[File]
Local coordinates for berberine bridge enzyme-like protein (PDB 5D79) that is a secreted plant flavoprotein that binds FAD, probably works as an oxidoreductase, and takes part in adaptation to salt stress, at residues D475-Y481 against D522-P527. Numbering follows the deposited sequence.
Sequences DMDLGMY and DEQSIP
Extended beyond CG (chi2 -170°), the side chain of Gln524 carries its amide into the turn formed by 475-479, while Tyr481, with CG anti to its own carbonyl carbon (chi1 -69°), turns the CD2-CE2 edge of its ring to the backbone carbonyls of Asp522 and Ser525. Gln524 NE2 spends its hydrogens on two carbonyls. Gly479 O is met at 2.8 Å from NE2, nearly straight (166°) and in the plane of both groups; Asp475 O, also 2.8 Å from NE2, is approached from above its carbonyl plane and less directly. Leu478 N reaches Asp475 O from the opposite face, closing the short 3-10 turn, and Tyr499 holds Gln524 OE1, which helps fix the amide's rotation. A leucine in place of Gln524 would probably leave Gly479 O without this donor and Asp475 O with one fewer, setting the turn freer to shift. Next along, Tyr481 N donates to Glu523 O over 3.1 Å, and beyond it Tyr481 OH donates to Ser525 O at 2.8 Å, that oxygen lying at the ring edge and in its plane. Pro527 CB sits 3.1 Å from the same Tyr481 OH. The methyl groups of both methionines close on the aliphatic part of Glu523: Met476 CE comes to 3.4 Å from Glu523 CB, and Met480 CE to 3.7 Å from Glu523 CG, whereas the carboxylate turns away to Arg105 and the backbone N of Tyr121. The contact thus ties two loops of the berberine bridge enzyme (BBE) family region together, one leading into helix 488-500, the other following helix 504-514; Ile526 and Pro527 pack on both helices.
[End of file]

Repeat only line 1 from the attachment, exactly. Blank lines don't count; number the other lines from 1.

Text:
Local coordinates for berberine bridge enzyme-like protein (PDB 5D79) that is a secreted plant flavoprotein that binds FAD, probably works as an oxidoreductase, and takes part in adaptation to salt stress, at residues D475-Y481 against D522-P527. Numbering follows the deposited sequence.